An escalation of attacks by Nigerian radical Islamist Boko Haram militia is restricting aid operations in the Far North Region of Cameroon where thousands of Nigerian refugees have sought safety, say aid workers.
Local authorities in the Far North Region of Cameroon estimate that as many as 25,000 Nigerians have fled into the region. The UN Refugee Agency (UNHCR) says it has registered some 11,000 refugees. Recently, some 2,800 refugees were moved to Minawao camp 130km from the border, bringing the total camp population to around 6,000.
Many refugees have opted to stay in border villages in Mayo-Tsanaga and the Logon and Chari areas, hoping to return home quickly if the violence subsides.
Boko Haram’s incursions into northern Cameroon have become frequent of late. In April, suspected members of the group abducted and later freed a Canadian nun and two Italian priests. In May, 10 Chinese construction workers were seized by armed men also believed to be Boko Haram members. The Chinese are still being held in captivity.
In late July, suspected Boko Haram militants attacked the town of Kolofata and kidnapped the wife of Cameroon’s deputy prime minister and two other people. Residents now live in fear and their movement is also restricted by tougher security measures.
Since then, UN agencies in Cameroon have only been undertaking priority activities such as assisting refugees and some host communities, said Jacques Roy, World Food Programme (WFP) representative in Cameroon.
“It’s becoming more and more difficult. We don’t want to put our workers at risk… It has become more dangerous to travel around. The [worry] for us is that we know that the food security will worsen for the local population because the cross-border trade has been hampered and prices of imported food have been rising. Farming could be affected and there is a high probability of a further influx of refugees, and this will put more strain on the local population,” Roy told IRIN.
He explained that WFP was now working with local aid organizations to transport and distribute food that it had pre-stocked at Minawao camp, and in villages and health centres in the region.
Food stocks at Minawao will last for the next two months. “By November we expect that there could be breaks in our food pipeline unless additional funding is secured very soon,” WFP said in an email response to IRIN.
“For our nutrition response, breaks are expected earlier and some health centres have already started running low on certain specialized nutritious products. Consequently, we might have to cut down temporarily on the special nutritional support to vulnerable populations in some areas.”
Cameroon’s Far North and North regions have the highest rates of food insecurity in the country, with 54 percent of households facing shortages. It is feared more will lack enough food in the current lean season until harvesting starts in October-November, according to WFP.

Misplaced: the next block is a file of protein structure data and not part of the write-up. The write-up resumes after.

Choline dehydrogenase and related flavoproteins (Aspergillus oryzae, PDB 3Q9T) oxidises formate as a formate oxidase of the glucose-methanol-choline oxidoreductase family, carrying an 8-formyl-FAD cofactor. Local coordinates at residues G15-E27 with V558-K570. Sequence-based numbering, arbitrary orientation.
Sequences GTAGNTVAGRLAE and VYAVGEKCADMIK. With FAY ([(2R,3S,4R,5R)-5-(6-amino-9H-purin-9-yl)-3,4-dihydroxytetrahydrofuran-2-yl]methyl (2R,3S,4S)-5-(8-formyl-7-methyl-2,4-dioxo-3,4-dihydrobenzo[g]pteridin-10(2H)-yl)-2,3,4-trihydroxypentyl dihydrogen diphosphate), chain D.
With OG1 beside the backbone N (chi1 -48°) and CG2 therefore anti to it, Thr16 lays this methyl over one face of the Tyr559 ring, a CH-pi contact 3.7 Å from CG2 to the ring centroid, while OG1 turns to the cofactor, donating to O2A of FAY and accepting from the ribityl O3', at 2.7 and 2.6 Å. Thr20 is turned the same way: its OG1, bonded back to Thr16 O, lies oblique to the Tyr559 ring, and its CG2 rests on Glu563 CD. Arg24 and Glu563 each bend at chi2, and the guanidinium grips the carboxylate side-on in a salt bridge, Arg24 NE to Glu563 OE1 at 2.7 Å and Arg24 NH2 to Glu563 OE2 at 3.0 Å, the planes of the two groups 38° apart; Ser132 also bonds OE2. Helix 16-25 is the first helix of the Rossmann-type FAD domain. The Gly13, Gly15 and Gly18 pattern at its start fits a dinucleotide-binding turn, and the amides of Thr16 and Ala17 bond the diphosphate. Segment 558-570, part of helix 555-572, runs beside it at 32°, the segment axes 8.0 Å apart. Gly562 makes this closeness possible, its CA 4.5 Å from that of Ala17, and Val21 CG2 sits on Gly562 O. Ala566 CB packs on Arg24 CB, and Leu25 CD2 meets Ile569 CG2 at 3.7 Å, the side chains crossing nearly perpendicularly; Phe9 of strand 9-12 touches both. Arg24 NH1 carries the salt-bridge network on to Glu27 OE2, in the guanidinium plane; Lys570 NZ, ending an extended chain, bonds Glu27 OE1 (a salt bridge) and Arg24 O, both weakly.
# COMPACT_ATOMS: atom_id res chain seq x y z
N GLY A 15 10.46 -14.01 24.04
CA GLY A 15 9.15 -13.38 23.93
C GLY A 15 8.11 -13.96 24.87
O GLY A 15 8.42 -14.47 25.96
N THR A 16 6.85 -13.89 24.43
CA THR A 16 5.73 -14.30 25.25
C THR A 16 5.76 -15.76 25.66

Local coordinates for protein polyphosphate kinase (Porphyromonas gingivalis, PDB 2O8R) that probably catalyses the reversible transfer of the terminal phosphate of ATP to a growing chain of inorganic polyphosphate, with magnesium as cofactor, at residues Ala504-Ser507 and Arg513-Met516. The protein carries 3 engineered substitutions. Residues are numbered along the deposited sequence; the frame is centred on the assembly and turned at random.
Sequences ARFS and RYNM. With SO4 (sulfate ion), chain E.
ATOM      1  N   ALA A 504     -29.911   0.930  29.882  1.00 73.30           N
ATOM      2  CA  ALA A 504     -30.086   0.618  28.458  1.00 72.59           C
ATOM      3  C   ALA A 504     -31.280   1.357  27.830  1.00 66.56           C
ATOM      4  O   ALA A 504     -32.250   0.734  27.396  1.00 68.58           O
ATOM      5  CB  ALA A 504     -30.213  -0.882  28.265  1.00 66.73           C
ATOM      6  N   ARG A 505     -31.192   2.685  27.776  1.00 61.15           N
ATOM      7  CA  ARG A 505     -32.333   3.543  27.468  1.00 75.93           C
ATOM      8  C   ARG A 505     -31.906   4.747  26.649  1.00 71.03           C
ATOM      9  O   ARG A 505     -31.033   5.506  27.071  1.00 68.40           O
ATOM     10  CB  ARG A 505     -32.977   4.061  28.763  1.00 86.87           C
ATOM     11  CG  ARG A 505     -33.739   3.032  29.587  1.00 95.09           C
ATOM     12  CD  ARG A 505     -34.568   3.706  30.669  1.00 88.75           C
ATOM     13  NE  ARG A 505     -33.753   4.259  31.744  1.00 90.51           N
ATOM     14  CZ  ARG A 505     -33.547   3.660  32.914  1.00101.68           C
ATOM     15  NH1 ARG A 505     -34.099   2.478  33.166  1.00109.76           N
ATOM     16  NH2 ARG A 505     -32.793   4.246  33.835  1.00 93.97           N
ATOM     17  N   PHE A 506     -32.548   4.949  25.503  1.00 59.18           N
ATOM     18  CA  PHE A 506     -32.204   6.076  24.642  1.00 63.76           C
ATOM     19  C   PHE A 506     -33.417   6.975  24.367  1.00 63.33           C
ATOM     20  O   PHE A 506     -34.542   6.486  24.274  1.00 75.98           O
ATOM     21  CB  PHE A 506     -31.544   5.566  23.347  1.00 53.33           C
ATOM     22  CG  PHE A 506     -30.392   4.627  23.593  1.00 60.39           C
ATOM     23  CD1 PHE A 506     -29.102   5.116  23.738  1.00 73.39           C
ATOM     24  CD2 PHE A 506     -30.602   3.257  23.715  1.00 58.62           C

A nutrition assessment conducted by WFP and UNHCR in June found high rates of malnutrition among refugee children. In one village where the refugees have settled, general acute malnutrition was 25 percent, way higher than the 15 percent emergency threshold.
Authorities in the Far North Region have imposed a night curfew and banned vehicle and motorcycle movement at night to try to curb the raids by the Islamist insurgents which have occurred despite a heavier military presence in the remote region.
The deteriorating security is also catalysing a cholera outbreak that has infected more than 1,400 people and killed scores others. The UN Children’s Fund (UNICEF) recently voiced concern about the impact of insecurity on efforts to curb the spread of the disease in northern Cameroon. In a recent interview, UNICEF’s representative in Cameroon told IRIN she feared that insecurity would prevent community health workers from reaching the affected population.
“Since Boko Haram attacks have not spared Cameroon’s Far North, it has become difficult for relief organizations to expand their operations,” said Leonard Bello, head of Mayo-Tsanaga Division in the Far North Region.
There is limited humanitarian help reaching the refugees settled in border villages due to the rising insecurity. WFP’s Roy said that since the late July attack, they could no longer reach those refugees.
Authorities in the Far North have in the past expressed concern about refugees staying with their Cameroonian relatives rather than going to Minawao camp. They fear Boko Haram elements can infiltrate villages without being detected, although some of the latest attacks have been brazen rather than stealthy, and even targeted gendarmerie bases.
Cameroon’s Far North Region and northeastern Nigeria are home to ethnic groups that have family on either side of the border, speak the same language and share a common culture. For some, crossing the border to live with relatives in times of difficulty is not considered as seeking refuge. The authorities worry that such situations make undetected cross-border movement easy.
Relief agencies in Cameroon estimate that as many as 50,000 Nigerians will have crossed into Cameroon by the end of the year. In Nigeria’s northeastern Adamawa, Yobe and Borno states ravaged by Boko Haram’s attacks, some 650,000 people have been displaced, according to UNHCR.
Cameroon currently hosts 107,000 refugees from the Central African Republic who have settled in villages in the country’s eastern region. Many of them arrived this year as hostilities worsened. The number is expected to rise to 180,000 by the end of 2014.